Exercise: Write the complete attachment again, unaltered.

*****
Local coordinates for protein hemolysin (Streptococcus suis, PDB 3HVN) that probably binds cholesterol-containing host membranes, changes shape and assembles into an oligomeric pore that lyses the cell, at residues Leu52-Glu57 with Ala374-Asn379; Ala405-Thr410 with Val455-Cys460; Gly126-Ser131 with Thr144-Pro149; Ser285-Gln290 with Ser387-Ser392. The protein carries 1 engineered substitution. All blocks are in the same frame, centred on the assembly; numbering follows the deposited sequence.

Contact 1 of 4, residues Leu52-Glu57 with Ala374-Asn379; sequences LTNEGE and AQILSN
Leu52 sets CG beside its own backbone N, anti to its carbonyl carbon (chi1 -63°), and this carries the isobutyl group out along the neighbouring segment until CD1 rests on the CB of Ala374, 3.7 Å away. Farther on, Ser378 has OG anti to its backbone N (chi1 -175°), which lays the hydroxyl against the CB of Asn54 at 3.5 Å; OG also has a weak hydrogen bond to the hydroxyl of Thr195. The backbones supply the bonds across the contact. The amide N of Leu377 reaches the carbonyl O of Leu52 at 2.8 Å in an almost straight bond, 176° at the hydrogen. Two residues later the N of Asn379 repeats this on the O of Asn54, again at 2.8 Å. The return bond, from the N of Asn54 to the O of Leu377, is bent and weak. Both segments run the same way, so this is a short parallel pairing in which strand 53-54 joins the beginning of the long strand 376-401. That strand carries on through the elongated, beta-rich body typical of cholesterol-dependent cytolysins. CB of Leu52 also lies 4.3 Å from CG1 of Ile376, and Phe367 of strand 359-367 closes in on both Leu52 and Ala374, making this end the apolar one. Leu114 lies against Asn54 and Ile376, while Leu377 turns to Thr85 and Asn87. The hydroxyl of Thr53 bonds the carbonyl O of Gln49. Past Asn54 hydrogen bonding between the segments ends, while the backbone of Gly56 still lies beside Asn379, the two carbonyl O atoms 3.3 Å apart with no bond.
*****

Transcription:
Local coordinates for protein hemolysin (Streptococcus suis, PDB 3HVN) that probably binds cholesterol-containing host membranes, changes shape and assembles into an oligomeric pore that lyses the cell, at residues Leu52-Glu57 with Ala374-Asn379; Ala405-Thr410 with Val455-Cys460; Gly126-Ser131 with Thr144-Pro149; Ser285-Gln290 with Ser387-Ser392. The protein carries 1 engineered substitution. All blocks are in the same frame, centred on the assembly; numbering follows the deposited sequence.

Contact 1 of 4, residues Leu52-Glu57 with Ala374-Asn379; sequences LTNEGE and AQILSN
Leu52 sets CG beside its own backbone N, anti to its carbonyl carbon (chi1 -63°), and this carries the isobutyl group out along the neighbouring segment until CD1 rests on the CB of Ala374, 3.7 Å away. Farther on, Ser378 has OG anti to its backbone N (chi1 -175°), which lays the hydroxyl against the CB of Asn54 at 3.5 Å; OG also has a weak hydrogen bond to the hydroxyl of Thr195. The backbones supply the bonds across the contact. The amide N of Leu377 reaches the carbonyl O of Leu52 at 2.8 Å in an almost straight bond, 176° at the hydrogen. Two residues later the N of Asn379 repeats this on the O of Asn54, again at 2.8 Å. The return bond, from the N of Asn54 to the O of Leu377, is bent and weak. Both segments run the same way, so this is a short parallel pairing in which strand 53-54 joins the beginning of the long strand 376-401. That strand carries on through the elongated, beta-rich body typical of cholesterol-dependent cytolysins. CB of Leu52 also lies 4.3 Å from CG1 of Ile376, and Phe367 of strand 359-367 closes in on both Leu52 and Ala374, making this end the apolar one. Leu114 lies against Asn54 and Ile376, while Leu377 turns to Thr85 and Asn87. The hydroxyl of Thr53 bonds the carbonyl O of Gln49. Past Asn54 hydrogen bonding between the segments ends, while the backbone of Gly56 still lies beside Asn379, the two carbonyl O atoms 3.3 Å apart with no bond.